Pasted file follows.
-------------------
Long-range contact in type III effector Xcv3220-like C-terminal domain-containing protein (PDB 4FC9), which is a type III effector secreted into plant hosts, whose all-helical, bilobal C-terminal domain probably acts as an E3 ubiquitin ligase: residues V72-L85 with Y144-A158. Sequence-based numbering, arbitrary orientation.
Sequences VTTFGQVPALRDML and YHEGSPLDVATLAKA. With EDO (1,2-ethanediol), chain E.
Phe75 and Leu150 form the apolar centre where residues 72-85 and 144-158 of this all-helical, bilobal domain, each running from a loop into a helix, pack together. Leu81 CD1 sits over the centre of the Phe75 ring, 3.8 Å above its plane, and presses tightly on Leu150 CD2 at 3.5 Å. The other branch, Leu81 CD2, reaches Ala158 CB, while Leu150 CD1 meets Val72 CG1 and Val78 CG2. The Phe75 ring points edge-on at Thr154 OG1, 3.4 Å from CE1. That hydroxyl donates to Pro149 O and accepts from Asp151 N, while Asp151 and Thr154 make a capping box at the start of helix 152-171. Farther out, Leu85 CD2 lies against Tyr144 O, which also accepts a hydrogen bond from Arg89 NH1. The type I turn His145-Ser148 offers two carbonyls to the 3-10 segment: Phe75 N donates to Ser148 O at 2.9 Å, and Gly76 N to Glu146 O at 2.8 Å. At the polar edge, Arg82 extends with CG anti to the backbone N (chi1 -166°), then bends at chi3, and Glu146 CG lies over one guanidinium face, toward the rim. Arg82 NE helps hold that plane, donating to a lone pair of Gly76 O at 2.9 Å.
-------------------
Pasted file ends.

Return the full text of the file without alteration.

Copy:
Long-range contact in type III effector Xcv3220-like C-terminal domain-containing protein (PDB 4FC9), which is a type III effector secreted into plant hosts, whose all-helical, bilobal C-terminal domain probably acts as an E3 ubiquitin ligase: residues V72-L85 with Y144-A158. Sequence-based numbering, arbitrary orientation.
Sequences VTTFGQVPALRDML and YHEGSPLDVATLAKA. With EDO (1,2-ethanediol), chain E.
Phe75 and Leu150 form the apolar centre where residues 72-85 and 144-158 of this all-helical, bilobal domain, each running from a loop into a helix, pack together. Leu81 CD1 sits over the centre of the Phe75 ring, 3.8 Å above its plane, and presses tightly on Leu150 CD2 at 3.5 Å. The other branch, Leu81 CD2, reaches Ala158 CB, while Leu150 CD1 meets Val72 CG1 and Val78 CG2. The Phe75 ring points edge-on at Thr154 OG1, 3.4 Å from CE1. That hydroxyl donates to Pro149 O and accepts from Asp151 N, while Asp151 and Thr154 make a capping box at the start of helix 152-171. Farther out, Leu85 CD2 lies against Tyr144 O, which also accepts a hydrogen bond from Arg89 NH1. The type I turn His145-Ser148 offers two carbonyls to the 3-10 segment: Phe75 N donates to Ser148 O at 2.9 Å, and Gly76 N to Glu146 O at 2.8 Å. At the polar edge, Arg82 extends with CG anti to the backbone N (chi1 -166°), then bends at chi3, and Glu146 CG lies over one guanidinium face, toward the rim. Arg82 NE helps hold that plane, donating to a lone pair of Gly76 O at 2.9 Å.